Latest coronavirus news for July 6, 2020: Live updates

Here’s what we know today about the continuing spread of the coronavirus and its ripple effects in Chicago and Illinois.

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The latest

Second consecutive day of 6 coronavirus deaths in Illinois

Customers eat at Broken English Taco Pub, 1400 N. Wells St., in Old Town on the first day of Illinois’ Phase 4 reopening, Friday afternoon, June 26, 2020.

Pat Nabong/Sun-Times

Illinois health officials Monday announced six additional coronavirus deaths and 614 new cases.

It was the second consecutive day in which the state announced six deaths — the lowest one-day total since March 25.

The numbers through the first days of July mirror the very beginning of the pandemic that has so far cost Illinois 7,026 lives.

The state’s first COVID-19 death occurred March 17.

The announcement of 614 new cases Monday brings the total number of confirmed cases in Illinois to 147,865. The vast majority of COVID-19 patients recovered.

The state’s positivity rate over the past week is about 2.6%.

Read the full report from Mitch Dudek here.


7:53 p.m. As temperatures stay high, Lightfoot orders Park District to open splash pools, but beaches, swimming pools stay closed

With temperatures continuing to rise well into the 90s, Mayor Lori Lightfoot said Monday she has ordered the Chicago Park District to open its splash pools, but keep beaches and other swimming pools closed.

Ever since she partially reopened the lakefront — for transit and exercise only — Chicagoans chomping at the bit to take a dip in Lake Michigan or dive into a pool to get some relief from the summer heat have been asking whether beaches and pools would be next.

The answer came Monday during a City Hall news conference called to tout a utility bill relief program included in the mayor’s 2020 budget.

“We don’t see the beaches opening up any time soon,” the mayor said.

“The challenge with the beaches — and with swimming pools, let’s just add that in — is that they are ripe for congregate gathering and not social distancing. … Given where we are — which is progress, but we have some concerns — we’re not gonna take any steps that could tip us ... backwards. So, for now, the beaches and swimming pools will remain closed.”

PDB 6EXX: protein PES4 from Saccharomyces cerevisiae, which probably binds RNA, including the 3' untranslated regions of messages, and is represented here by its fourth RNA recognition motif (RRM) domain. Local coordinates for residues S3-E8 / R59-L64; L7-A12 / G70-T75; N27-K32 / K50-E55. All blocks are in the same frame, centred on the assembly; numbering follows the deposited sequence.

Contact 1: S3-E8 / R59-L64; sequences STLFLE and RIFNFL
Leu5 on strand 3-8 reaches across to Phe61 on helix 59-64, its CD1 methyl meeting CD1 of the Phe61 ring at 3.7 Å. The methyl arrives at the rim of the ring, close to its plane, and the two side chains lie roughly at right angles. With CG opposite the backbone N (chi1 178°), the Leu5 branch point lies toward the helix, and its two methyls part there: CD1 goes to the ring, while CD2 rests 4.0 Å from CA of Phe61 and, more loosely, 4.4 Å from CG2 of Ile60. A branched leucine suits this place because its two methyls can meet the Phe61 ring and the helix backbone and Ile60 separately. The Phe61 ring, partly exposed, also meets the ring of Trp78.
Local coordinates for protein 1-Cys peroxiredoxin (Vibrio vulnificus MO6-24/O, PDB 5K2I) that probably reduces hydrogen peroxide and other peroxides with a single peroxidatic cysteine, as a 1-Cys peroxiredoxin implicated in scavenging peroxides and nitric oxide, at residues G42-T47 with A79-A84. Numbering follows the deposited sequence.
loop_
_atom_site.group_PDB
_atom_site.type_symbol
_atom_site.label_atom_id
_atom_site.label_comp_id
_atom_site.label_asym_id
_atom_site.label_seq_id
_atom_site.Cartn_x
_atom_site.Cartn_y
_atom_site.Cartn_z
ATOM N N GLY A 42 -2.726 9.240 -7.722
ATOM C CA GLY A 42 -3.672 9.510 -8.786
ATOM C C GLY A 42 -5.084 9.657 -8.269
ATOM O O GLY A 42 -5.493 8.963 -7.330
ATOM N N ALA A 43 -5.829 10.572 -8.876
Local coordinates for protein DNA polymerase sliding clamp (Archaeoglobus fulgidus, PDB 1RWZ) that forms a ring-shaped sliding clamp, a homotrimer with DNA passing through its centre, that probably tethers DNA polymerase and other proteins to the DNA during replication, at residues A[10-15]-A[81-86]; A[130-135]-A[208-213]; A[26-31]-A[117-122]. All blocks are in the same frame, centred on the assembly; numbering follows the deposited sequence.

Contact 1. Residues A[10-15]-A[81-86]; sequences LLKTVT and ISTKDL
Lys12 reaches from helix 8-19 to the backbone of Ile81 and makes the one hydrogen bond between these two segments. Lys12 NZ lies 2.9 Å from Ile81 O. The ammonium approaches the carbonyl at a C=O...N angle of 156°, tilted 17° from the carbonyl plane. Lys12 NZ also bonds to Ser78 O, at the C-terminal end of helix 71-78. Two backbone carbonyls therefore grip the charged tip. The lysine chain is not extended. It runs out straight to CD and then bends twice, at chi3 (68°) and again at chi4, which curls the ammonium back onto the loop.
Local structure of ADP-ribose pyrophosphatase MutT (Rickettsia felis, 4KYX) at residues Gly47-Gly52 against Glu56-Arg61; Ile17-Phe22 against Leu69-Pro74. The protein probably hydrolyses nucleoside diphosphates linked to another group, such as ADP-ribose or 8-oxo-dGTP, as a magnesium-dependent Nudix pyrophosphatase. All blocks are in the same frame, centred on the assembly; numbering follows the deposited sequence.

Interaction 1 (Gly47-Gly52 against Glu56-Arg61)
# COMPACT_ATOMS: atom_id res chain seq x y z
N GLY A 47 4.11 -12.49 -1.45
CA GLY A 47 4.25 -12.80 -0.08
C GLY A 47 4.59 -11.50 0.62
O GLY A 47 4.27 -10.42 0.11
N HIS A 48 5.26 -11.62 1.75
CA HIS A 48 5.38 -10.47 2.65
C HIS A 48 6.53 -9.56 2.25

Chicago has endured a steady string of days with temperatures soaring into the 90s. More of the same is forecast before temperatures finally break on Saturday.

“We’ve got cooling centers that we’ve opened up. We’ve got cooling buses that are gonna be available. We’re gonna be opening up the splash pools in the parks so that adults and children can get some relief,” Lightfoot said.

“But I don’t see a circumstance yet because I don’t think the public health metrics will allow for it where we’re gonna be opening up the beaches or swimming pools.”

Read the full report from Fran Spielman here.

7:24 p.m. New Chicago quarantine order kicks in for travelers from states with skyrocketing COVID cases

Jennifer Carreno was visiting family in Utah when she heard about Chicago’s emergency travel order, which requires people coming to the city from high-COVID states to self-quarantine for two weeks.

Utah is one of those states, but Carreno, who landed Monday at Midway Airport with five other relatives, said she can’t afford to stay home.

Carreno, a cargo worker at O’Hare Airport, flew to Salt Lake City on June 17 to visit family. While there, “none of us really traveled a lot. ... We didn’t go out much.”

Carreno, 22, thought the directive was “kind of weird.”

In announcing the order, the city said it would publicize it on social media and the city’s website, as well as with signs in airports and along highways. It also would direct hotels to inform guests.

Many travelers at Midway on Monday said there were no announcements on their flights. At Midway’s baggage claim area, a single sign about the order stood at the main exit.